Over the weekend, attackers elsewhere in Zamfara struck five villages and forced at least 60 people into the woods, officials said, after killing a police officer and two community leaders.
Authorities refer to such perpetrators as “bandits.” The gangs have built a grim industry kidnapping Nigerians for ransom and largely operate without a guiding ideology, researchers say, although some have appeared to work with extremist groups in the nation’s northeast, including Boko Haram.
Police and state security forces liberated the 100 victims from a Zamfara forest hideout late Tuesday, police spokesman Muhammed Shehu said.
Photos published in Nigerian media show rows of women seated on the ground, cradling babies. They had been held since June 8.
“We were able to rescue them without paying any ransom,” Shehu said, adding that “repentant” bandits helped foster a dialogue. No arrests were made, he said, declining to specify if that was part of the deal.
Kidnappers abducted at least 2,371 people across Nigeria in the first half of 2021, according to research from SBM Intelligence, a consultancy in the commercial capital, Lagos. That averages out to about 13 people per day.
The attacks unfolded mostly in the northern states, and abductors collectively demanded tens of millions of dollars in ransom. Estimates on payments made are hard to quantify, researchers say, because transactions tend to happen in secret.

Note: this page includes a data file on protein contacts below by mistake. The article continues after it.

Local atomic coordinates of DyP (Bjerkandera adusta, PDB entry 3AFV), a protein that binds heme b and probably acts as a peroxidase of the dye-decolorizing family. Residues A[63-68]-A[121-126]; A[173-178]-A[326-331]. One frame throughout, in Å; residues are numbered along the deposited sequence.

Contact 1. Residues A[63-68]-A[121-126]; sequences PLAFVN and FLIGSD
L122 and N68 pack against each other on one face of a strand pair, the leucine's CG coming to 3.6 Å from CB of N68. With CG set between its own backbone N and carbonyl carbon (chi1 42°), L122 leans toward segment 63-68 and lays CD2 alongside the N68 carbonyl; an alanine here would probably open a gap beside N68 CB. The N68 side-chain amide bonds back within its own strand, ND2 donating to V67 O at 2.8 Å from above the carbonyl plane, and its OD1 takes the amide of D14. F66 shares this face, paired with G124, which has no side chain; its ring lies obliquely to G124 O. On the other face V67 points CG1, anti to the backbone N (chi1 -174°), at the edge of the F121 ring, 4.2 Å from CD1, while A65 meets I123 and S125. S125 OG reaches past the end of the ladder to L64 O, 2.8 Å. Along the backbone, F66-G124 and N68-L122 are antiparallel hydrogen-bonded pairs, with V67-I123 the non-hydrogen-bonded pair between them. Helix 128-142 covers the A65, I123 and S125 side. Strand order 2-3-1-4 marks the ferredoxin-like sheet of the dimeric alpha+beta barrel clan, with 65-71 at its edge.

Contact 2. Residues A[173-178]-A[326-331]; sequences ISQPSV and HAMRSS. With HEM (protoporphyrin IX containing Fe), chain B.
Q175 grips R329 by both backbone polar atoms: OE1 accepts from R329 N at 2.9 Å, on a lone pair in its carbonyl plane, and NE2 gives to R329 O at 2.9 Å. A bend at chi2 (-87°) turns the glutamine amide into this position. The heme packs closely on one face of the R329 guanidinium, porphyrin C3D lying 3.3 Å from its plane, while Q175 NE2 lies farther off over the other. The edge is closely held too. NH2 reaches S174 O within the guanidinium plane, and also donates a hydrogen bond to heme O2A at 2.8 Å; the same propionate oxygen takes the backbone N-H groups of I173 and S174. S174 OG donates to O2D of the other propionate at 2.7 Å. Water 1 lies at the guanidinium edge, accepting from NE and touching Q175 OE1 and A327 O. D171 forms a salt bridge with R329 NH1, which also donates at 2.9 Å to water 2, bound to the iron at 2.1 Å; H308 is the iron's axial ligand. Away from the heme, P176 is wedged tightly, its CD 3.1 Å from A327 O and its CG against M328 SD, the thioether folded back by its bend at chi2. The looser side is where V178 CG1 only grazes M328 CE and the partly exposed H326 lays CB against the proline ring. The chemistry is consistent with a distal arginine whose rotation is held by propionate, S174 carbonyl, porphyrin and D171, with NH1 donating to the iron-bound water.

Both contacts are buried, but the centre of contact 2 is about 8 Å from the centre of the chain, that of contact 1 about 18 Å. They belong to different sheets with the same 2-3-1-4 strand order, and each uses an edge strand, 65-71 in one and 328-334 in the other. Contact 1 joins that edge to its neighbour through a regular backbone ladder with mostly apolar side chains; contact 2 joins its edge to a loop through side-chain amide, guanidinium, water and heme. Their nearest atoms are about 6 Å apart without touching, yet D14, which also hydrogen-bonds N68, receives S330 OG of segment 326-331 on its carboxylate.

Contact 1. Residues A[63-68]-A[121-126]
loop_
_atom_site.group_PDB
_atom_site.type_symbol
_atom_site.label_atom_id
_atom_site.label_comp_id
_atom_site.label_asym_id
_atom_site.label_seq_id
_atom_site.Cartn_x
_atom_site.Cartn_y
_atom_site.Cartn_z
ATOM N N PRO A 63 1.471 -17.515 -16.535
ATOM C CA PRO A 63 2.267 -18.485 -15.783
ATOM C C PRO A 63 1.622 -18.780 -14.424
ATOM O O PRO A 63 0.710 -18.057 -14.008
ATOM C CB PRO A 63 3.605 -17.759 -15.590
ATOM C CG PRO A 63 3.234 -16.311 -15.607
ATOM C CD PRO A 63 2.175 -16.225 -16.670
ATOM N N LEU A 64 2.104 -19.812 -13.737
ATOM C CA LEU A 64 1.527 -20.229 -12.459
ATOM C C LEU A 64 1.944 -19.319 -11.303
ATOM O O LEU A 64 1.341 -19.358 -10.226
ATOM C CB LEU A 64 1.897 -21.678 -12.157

In the past, kidnappers primarily targeted wealthy people and foreigners. Now they strike indiscriminately, holding up public buses and boarding schools with weak security — the most accessible education option for many rural children.
Villagers have condemned slow response times from security forces and a lack of resources to defend themselves.
The abductions embarrass local governments, which have quietly paid ransoms to avoid negative attention, said Bulama Bukarti, a security analyst and human rights lawyer from the country’s northeast.
“It is now the most lucrative industry in northern Nigeria,” Bukarti said. “Criminals don’t get punished for their crimes.”
The forested countryside provides gangs ample cover, he added, and porous borders allow a stream of weapons to reach the wrong hands.
On Sunday, the Nigerian Air Force said bandits shot down a fighter jet in Zamfara, reflecting what analysts called a troubling growth in firepower. The pilot survived by ejecting from the cockpit before escaping to an army base.
That takedown came less than two weeks after Nigeria’s broadcast regulator wrote a letter to media outlets, urging them to avoid “divisive rhetoric” when reporting on crime and “glamorizing” kidnappings.
Some journalists saw the order as further censorship in a nation that outlawed Twitter in June and threatened to punish those who defy the ban.
“It exposes the government’s innermost headache,” said Fisayo Soyombo, founder of the Foundation for Investigative Journalism in Lagos. “It is the embarrassment caused by local and international coverage of the abductions — not the anguish of the victims and their families.”